Production 212: The Shortest Distance from A to B

Production-212-Logo-1By Dave Foxx

Driving to the mall a few nights ago, my wife pointed out that I was going “half-way ‘round the barn” to get there and showed me a shortcut. In my own defense, I stupidly pointed out that it was the way I always went to the mall. In truth, I probably hadn’t thought about my route since I first learned it 23 years ago when we moved to the New York City area. I had been dutifully plowing along the road, literally going an extra 3-4 miles out of my way, every time I went to the mall. What can I say? I left my brains in my other pants.

I bring this moment of absolute brilliance on my part up, to introduce you to a friend, who shall remain nameless here. (He begged, OK?) We’ve been corresponding for years after meeting at one of Dan O’Day’s production soirees in Los Angeles. Well, Señor X wrote me last week and confided that he’d been struggling with his processing of late. When I further inquired, he explained that he’d been trying to duplicate the sound I use for my VO session work, but that it was proving to be (in his words) “squirrelly.” One session it would work fine, but the next… not so hot. So, I told him what I do. (Long time readers should know this well.) I begin with a 400Hz hi-pass filter, and follow with some really strong, tight compression. That’s all. He sent me what he does:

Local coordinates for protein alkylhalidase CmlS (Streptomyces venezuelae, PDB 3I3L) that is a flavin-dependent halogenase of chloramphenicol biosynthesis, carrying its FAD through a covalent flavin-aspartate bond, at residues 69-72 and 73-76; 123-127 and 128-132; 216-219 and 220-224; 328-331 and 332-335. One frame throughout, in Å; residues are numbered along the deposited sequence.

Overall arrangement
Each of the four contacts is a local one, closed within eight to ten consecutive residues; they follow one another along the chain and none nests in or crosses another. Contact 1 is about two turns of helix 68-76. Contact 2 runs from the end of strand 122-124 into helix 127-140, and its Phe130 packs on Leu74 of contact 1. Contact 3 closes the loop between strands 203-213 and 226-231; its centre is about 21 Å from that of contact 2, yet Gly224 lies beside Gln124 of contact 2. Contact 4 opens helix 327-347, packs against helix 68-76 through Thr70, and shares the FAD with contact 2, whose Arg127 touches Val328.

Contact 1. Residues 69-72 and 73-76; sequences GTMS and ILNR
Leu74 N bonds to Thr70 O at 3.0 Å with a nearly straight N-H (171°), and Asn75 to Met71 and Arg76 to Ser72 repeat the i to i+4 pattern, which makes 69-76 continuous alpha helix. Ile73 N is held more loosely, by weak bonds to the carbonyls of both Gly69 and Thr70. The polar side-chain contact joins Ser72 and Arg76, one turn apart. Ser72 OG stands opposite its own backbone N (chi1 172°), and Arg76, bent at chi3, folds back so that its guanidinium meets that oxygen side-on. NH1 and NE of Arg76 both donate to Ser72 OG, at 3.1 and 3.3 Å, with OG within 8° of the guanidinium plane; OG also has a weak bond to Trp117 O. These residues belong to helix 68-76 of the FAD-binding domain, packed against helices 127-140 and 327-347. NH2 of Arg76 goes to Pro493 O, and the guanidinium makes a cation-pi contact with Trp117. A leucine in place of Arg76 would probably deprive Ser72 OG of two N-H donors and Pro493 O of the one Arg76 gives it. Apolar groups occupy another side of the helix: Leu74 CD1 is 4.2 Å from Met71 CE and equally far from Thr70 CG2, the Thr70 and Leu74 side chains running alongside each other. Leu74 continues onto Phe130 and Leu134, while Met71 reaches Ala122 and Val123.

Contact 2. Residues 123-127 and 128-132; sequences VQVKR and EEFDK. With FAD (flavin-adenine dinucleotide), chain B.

I use the Scientific filter in Audition to do the high pass at 450hz, then hit it with the hard limiter at -.5 Then... I normalize it. I use the sonic foundry graphic dynamics (fancy words for compressor limiter) at soft noise below -36 (preset) (kills noise floor and gives it a decent punch threshold at -24db, ratio at 2:1, attack at 1.0, release 500. Then… I hit it with the sonic foundry Wave hammer (voice preset) similar to the L1+ (this helps bring the lower sounds up for clarity without bringing too much noise and gives it a loudness punch overall) Compressor at RMS, threshold -10db , ratio 5:1, attack 5.0 and release time 50 ms. Then… I normalize it.

I have to ask – if you read that all the way through -- do you have a headache now? The only thing in there that I might consider adding to my chain would be a noise gate, BUT that would mean that depending on how much room noise there was from one session to another, it would behave differently. With all due respect to Señor X (who, by the way is an excellent producer), I like mine much better. It’s cleaner and simpler.

OK, by show of hands, how many of you are sensing a recurring theme in my last few columns?

One of the questions I constantly get in speeches, interviews and from people who are touring the CC plant here in New York is, “How do you handle the sheer volume of work you do and still keep it so fresh and creative?” The answer is simple. What I mean to say is simple is the answer. Whenever I catch myself going “half-way ‘round the barn” to get the word out, I have to challenge myself to look for the shorter way to get there. I constantly try to live with an economy of words, effects and music so the meaning of the words never gets lost. I always seek the shortest route from point A to point B in my processing so that I can set it once, put it in a template and forget about it, leaving me with only having to worry about the message in each piece of production.